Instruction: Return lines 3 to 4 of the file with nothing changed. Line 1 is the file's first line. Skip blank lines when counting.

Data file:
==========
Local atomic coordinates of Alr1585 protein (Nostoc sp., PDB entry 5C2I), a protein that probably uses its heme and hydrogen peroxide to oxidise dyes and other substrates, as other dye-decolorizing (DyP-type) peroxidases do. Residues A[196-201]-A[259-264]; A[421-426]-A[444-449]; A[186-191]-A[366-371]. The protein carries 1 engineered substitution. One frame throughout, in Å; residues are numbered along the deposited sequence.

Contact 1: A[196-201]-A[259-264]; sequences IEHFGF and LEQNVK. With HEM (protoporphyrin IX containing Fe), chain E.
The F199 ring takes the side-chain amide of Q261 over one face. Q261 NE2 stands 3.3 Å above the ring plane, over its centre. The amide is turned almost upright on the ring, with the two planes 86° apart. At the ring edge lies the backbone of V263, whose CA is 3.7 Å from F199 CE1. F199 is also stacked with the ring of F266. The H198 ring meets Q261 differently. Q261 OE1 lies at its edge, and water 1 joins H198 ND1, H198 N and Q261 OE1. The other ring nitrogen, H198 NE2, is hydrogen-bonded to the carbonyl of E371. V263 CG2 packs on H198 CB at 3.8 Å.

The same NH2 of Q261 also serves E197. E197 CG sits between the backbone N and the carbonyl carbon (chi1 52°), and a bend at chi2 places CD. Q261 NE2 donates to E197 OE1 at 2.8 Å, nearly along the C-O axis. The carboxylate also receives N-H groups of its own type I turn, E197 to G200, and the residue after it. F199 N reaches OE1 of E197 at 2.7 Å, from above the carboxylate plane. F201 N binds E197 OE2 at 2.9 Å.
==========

The F199 ring takes the side-chain amide of Q261 over one face. Q261 NE2 stands 3.3 Å above the ring plane, over its centre. The amide is turned almost upright on the ring, with the two planes 86° apart. At the ring edge lies the backbone of V263, whose CA is 3.7 Å from F199 CE1. F199 is also stacked with the ring of F266. The H198 ring meets Q261 differently. Q261 OE1 lies at its edge, and water 1 joins H198 ND1, H198 N and Q261 OE1. The other ring nitrogen, H198 NE2, is hydrogen-bonded to the carbonyl of E371. V263 CG2 packs on H198 CB at 3.8 Å.

The same NH2 of Q261 also serves E197. E197 CG sits between the backbone N and the carbonyl carbon (chi1 52°), and a bend at chi2 places CD. Q261 NE2 donates to E197 OE1 at 2.8 Å, nearly along the C-O axis. The carboxylate also receives N-H groups of its own type I turn, E197 to G200, and the residue after it. F199 N reaches OE1 of E197 at 2.7 Å, from above the carboxylate plane. F201 N binds E197 OE2 at 2.9 Å.